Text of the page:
A 41-year-old gentleman, HbsAg +ve, diabetic, non-smoker and non-alcoholic, presented with 10 days history of headache, fever, right facial swelling, nasal obstruction and running nose on a background of chronic sinusitis. As he developed ptosis, chemosis, and swelling of right eyeball in spite of a course of intravenous antibiotics, he was referred to us for further management.
Figure 1: (a) Right facial swelling, chemosis and (b) ptosis.
On examination, he had right facial swelling with difficulty in opening his mouth. Right eyelid was drooping with underlying congested eye ball and restricted eye movements (Figure 1) Vision was decreased, counting fingers was absent, but perception of light was present. Pupils were fixed and dilated. Left eye was normal. Nasal septum was deviated to left side with turbinate hypertrophy. A preliminary suspicion of invasive fungal sinusitis with CST was made. Patient was in sepsis at the time of admission as his serum c-reactive protein (CRP) was 27.98, procalcitonin was 40.9, WBC count was 12,000 and ESR was 68. Patient was started on intravenous antibiotics. Interestingly the CT scan of paranasal sinuses done a week earlier showed haziness of left maxillary sinus, while the symptoms were on right side (Figure 2). MRI brain showed features suggestive of left IFS along with CST. There was also evidence of watershed infarcts in the territory of left Internal Carotid Artery (ICA) (Figure 3).
Figure 2a-c: CT, MR image shows left maxillary sinusitis along with CST.
Figure 3: Watershed infarcts in left ICA territory.
Within 24 hours of his admission in our hospital, patient rapidly progressed to develop proptosis, and chemosis in both eyes. Visual loss became bilateral with restricted ocular movements. Urgent FESS under local anesthesia revealed devitalized tissue in maxillary sinus. Frozen mount was negative for fungus. Cerebrospinal fluid (CSF) examination revealed lymphocytic pleocytosis with normal proteins and sugar. Fungal and gram stains were negative for any organisms but showed occasional pus cells. Culture for fungal and bacterial organisms was negative, as was gene expert for MTB. Cryptococci Ag was also negative. However, given the combination of severe rhinosinusitis, CST and watershed infarcts in the left ICA territory, fungal etiology was strongly suspected and patient was empirically initiated on intravenous antifungal therapy. In spite of treatment he rapidly lost his vision bilaterally and his fundoscopy revealed pale opacified retina with box-carring appearance in both eyes suggestive of bilateral CRAO (Figure 4).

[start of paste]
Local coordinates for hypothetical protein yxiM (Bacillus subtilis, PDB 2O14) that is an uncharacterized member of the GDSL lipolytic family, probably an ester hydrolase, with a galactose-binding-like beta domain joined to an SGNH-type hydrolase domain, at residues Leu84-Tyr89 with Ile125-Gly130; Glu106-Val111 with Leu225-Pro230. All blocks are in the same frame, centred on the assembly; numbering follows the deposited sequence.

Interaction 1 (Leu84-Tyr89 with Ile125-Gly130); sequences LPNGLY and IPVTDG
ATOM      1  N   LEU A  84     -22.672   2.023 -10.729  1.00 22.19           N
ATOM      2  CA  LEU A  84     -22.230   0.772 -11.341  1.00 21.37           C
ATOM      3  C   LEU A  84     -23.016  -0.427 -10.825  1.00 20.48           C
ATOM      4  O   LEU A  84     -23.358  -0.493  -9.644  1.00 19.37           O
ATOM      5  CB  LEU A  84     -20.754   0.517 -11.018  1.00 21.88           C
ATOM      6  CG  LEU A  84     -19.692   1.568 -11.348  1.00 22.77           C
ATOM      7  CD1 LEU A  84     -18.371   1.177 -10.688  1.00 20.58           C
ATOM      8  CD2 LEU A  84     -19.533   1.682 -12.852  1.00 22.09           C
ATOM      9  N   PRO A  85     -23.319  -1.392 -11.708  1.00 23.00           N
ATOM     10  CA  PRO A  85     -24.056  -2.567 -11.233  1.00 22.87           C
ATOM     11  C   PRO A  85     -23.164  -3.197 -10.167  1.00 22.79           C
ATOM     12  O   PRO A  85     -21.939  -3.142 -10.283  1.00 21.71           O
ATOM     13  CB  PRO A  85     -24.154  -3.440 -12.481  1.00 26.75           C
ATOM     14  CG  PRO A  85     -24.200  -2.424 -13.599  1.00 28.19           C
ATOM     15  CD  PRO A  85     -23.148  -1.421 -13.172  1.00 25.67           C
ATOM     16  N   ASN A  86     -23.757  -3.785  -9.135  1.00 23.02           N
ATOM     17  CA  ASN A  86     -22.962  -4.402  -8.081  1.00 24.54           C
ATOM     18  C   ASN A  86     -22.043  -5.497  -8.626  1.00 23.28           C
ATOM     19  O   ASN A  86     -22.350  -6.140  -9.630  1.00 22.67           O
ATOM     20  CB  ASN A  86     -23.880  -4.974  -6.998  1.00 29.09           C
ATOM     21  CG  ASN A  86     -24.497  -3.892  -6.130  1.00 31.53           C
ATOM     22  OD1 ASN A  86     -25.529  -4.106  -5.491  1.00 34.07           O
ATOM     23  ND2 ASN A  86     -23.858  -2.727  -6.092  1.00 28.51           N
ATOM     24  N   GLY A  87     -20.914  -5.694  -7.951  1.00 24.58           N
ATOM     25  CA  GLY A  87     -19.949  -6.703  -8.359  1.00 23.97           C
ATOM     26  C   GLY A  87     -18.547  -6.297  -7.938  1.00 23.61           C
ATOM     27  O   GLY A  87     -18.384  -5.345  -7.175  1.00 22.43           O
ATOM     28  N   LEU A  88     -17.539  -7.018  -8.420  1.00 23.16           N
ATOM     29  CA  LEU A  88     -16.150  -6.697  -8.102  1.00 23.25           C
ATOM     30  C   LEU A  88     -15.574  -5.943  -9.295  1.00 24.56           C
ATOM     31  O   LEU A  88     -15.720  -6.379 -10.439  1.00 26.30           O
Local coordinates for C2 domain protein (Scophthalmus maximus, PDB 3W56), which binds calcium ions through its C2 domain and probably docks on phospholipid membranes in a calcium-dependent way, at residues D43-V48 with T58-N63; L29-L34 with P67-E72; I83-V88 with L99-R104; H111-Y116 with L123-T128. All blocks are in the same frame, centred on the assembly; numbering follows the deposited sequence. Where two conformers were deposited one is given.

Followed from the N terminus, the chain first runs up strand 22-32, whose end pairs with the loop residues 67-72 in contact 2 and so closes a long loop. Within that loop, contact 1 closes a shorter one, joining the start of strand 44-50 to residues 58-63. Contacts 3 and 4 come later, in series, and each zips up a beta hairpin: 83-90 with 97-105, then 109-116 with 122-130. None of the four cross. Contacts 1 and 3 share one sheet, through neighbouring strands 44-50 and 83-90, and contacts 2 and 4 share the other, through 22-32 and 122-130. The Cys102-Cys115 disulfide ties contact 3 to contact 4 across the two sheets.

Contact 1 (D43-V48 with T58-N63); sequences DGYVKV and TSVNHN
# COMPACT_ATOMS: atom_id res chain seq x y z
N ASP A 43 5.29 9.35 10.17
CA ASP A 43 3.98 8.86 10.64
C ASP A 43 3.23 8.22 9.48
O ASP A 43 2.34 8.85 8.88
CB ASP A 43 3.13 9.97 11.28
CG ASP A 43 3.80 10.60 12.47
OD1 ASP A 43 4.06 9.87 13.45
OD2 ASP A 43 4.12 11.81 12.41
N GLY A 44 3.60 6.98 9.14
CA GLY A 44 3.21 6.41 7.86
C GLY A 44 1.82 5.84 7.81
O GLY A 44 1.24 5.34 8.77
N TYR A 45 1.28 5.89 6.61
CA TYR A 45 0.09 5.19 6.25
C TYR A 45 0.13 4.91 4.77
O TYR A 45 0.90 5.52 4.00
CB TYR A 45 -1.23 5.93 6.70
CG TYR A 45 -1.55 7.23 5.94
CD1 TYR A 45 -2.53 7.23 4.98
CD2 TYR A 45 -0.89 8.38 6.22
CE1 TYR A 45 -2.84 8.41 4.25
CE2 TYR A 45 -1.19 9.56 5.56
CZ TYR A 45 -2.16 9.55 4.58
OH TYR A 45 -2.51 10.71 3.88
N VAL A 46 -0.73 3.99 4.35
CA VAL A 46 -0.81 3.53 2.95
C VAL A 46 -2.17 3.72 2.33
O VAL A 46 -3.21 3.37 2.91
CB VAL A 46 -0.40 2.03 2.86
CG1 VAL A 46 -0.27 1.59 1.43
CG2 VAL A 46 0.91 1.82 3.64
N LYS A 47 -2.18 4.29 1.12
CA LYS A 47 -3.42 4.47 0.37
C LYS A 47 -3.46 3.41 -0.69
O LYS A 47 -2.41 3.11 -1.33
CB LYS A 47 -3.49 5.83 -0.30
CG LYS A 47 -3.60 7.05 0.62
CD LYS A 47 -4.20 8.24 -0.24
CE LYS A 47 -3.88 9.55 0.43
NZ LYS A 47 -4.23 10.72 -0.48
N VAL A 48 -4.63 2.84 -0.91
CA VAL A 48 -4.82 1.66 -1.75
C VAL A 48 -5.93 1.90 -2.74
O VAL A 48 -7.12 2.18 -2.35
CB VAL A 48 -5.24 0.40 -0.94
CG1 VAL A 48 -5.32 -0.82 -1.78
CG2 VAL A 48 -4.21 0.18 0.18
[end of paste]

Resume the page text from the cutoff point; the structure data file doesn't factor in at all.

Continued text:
Figure 4a,b: Fundoscopy showing retinal opacification and box-carring appearance suggestive of bilateral retinal artery occlusion.
Next day patient developed right hemiparesis due to left MCA infarction. Repeat CT PNS showed haziness in bilateral maxillary sinuses (Figure 5).
Figure 5: Repeat CT PNS showing bilateral maxillary sinusitis.